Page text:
Bob was the closest thing to a mayor that this town had. He quoted some shocking statistics to us as boys and girls passed by returning home from school.
“These young women,” he said, of the students passing us. “One in three of them will experience her first sexual experience through rape. Also the incidence of AIDS is higher here than anywhere else on the planet. Of the world’s 34 million cases, seventy per cent occur in Sub- Saharan Africa, and our government turns a blind eye to our community.”
We later found out that he organized all of the community programs, including AIDS awareness, child abuse and rape prevention programs, a shelter for the neglected, charity collection, youth plays, soccer teams and even beauty pageants. He ran all these programs out of the back of an old tire-repair shop. Bob showed us his library, of which he was especially proud. It actually was a collection of 20 or so used books stacked in an old tire rack. He provided beds for children who needed to spend a few nights away from abusive parents, offering two rooms with old dirty cushions on the floor. We met Gordon, Tabo and Robert in this center, all community volunteers who worked with Bob. They walked us through their community; between dirty shacks, under clothes lines, over open streams of sewer water and through back alleys as they described what they hoped for their community.
There was a lot of activity in the streets and Bob seemed to know everyone. Old women wrapped in shawls, despite the heat, waved and shouted greetings to him. Teenagers high-fived him as we walked by and children were constantly running up to him as one would a favorite uncle. Through all the poverty and filth, the dirt, depression, maimed and deformed, the shantytown shacks, the hungry and abused, Bob somehow made it seem not so grim. Every time he told or showed me something horrible or devastating, he also let me know how he was trying to improve it. Walking with these four young black South Africans through Kliptown; the worst slum in Soweto, supposedly the most dangerous place in South Africa, I felt more at ease than I had on any of my travels.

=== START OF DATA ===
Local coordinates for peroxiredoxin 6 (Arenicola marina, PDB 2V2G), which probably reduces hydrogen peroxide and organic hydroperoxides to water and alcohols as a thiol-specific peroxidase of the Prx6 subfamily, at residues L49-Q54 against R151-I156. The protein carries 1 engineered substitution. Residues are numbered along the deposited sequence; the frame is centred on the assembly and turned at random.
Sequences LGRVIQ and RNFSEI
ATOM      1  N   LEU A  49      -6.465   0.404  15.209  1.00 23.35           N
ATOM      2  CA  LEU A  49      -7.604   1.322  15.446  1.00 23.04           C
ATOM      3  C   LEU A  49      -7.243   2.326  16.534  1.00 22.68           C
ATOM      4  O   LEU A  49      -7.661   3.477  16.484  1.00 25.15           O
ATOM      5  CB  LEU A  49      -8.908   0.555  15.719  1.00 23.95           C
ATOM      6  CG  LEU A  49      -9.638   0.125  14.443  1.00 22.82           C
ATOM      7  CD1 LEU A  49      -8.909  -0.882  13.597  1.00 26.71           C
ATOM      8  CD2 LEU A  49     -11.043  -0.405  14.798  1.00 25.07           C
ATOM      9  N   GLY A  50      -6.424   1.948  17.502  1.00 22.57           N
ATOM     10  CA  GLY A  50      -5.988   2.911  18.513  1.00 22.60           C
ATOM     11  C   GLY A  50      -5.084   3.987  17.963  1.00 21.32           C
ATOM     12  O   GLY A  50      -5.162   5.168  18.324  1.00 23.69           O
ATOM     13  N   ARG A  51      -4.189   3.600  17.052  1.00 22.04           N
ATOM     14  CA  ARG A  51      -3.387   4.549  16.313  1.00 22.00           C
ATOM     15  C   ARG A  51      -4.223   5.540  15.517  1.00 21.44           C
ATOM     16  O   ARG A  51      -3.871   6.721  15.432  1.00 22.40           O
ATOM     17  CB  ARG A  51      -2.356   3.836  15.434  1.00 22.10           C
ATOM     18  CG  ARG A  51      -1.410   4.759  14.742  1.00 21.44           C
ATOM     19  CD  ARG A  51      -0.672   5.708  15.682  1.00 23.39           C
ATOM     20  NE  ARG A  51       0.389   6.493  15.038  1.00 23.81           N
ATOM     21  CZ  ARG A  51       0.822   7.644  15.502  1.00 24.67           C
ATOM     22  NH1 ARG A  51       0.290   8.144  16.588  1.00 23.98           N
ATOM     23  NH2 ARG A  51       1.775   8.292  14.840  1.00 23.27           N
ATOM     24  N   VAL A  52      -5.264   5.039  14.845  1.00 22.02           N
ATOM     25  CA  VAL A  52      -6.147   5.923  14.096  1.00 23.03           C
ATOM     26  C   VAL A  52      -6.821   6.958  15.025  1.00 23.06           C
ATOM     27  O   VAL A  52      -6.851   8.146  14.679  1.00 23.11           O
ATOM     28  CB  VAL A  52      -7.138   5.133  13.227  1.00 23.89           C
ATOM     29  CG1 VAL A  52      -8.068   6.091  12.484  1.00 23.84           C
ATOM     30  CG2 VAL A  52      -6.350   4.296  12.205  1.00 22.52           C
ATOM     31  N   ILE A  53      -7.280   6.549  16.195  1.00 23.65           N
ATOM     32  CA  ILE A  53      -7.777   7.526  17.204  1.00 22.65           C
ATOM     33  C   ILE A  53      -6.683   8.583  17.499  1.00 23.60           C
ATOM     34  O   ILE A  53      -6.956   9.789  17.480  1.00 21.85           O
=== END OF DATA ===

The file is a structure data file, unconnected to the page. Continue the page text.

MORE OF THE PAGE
I found out later that there were other, “official” tours of Soweto that people could buy. The tour companies offered to cart tourists around in air-conditioned vans that they never had to step out of, and take them to the schools outside Johannesburg, but in the wealthier areas of Soweto. There, tourists could observe children learning in the newly constructed schools and even help out by reading to a primary school child during recess. There were brochures printed up with glossy pictures of the ghetto children in starched school uniforms with quotes like “make a difference” and other patronizing statements. The brochures even encouraged tourists to bring sweets for the children. Little would they know how little of Soweto they would experience from inside their comfortable vans, yet would leave Africa feeling as though they had seen the worst of the worst. But they hadn’t met Bob Nameng, and seen the best of Soweto.
These few snapshots represent only a few of the tiles that make up the mosaic that is South Africa. It takes reflection and time, once one has finished the trip to step back and see the entire journey, the whole picture. It is easy to conjure up specific images, especially dramatic moments that punctuate one’s adventure. But is much more difficult to blur these moments into a kaleidoscopic image that evokes an overall feel for South Africa. My South African journey exists as my greatest adventure. The country is a living paradox and I am grateful for having had the privilege to see so many sides of this diverse, vibrant country.